Have you ever wondered what the first pollinator was? New evidence suggests it was a small, earwig-like insect known as a tillyardembiid. The fossil record shows this insect with pollen from gymnosperms (conifers) attached to its body. This finding contradicts what was previously thought: that pollinators did not evolve until flowering plants did. Throughout the history of life, there have been many different insects that scientists believe represent the first of their kind. The flower beetle from Burma was a beetle who pollinated angiosperms (flowering plants) after they diversified during the Cretaceous. The first known North American honey bee was found as a carbon print from the Neogene period. Which pollinator topics would you be interested in learning about next? Let us know in the comment section below!

Pollinators are essential to the health and well being of everyone. They pollinate over 180 000 plants and 1200 crops worldwide. For many fruits, pollination helps them grow larger and taste better. Pollinators are estimated to add around 233 billion dollars to the global economy, and are responsible for 1 of every 3 bites of food we eat. Without them, we would not have chocolate, coffee, and some of our favourite fruits and vegetables. While enjoying your next meal, thank the pollinators who made it possible!

Pollinators are found on every continent except Antarctica. With 200 000 types of pollinators, they are an extremely diverse group of animals. Swipe to see some examples of pollinators all over the world. Many are very familiar to us, including bees, butterflies, and hummingbirds. Lesser known pollinators such as flies, moths, wasps, and beetles are also crucial to the reproduction of the plants around them. Some are only pollinators in certain parts of the world including bats, who pollinate in what’s known as the “Equator belt”, including South and Central America, Africa, and Asia, and lemurs, whose habitat is limited to Madagascar. Pollinators come in all shapes and sizes!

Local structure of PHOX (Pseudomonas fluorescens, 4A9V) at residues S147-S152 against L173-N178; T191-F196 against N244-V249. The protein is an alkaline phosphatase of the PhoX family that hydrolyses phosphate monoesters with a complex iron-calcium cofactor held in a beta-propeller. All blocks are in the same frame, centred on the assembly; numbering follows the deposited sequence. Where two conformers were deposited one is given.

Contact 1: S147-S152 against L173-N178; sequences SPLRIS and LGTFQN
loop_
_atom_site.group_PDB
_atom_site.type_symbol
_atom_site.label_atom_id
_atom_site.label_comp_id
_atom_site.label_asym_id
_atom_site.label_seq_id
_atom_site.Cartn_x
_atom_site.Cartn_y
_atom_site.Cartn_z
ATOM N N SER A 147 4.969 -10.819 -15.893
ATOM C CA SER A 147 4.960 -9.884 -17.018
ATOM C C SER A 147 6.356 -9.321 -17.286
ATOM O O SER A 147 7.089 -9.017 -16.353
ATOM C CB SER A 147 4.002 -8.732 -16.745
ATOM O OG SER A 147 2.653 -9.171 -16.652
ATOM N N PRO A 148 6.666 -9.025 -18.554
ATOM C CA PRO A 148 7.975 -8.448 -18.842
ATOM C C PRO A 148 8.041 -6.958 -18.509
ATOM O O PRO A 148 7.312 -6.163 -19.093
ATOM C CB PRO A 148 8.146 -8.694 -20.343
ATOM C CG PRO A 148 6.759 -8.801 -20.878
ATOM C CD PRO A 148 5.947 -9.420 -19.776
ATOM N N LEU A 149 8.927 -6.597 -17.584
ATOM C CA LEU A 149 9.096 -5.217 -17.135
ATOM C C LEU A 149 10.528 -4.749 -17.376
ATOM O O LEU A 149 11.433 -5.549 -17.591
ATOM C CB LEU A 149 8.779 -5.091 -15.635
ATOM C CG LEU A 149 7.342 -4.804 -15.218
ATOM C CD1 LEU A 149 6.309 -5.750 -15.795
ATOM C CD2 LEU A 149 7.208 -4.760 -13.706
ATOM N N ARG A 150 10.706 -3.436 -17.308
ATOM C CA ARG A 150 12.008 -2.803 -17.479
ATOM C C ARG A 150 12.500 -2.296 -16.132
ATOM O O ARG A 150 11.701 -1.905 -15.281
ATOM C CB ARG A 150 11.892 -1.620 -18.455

The theme of #PollinatorWeek 2023 is Connections between Pollinators and Climate. There are numerous ways in which pollinators are affected by climate change. Firstly, climate change is causing a decrease in biodiversity from extreme weather events, higher temperatures, and loss of habitat. The decrease in biodiversity leads to less food for pollinators, a decrease in their population and therefore less food for us and other species. Secondly, warmer temperatures are leading to earlier growing seasons which many pollinators are not adapted to. Earlier growing seasons lead to a lack of food when pollinators are used to it, which in turn creates a lack of food for pollinators and everyone else.

*This list is not all inclusive, there are many different ways in which pollinator health and climate are connected.

Climate change and pollinator health are deeply intertwined. As the effects of climate change are becoming more pronounced, it is extremely important to support pollinators in any way we can.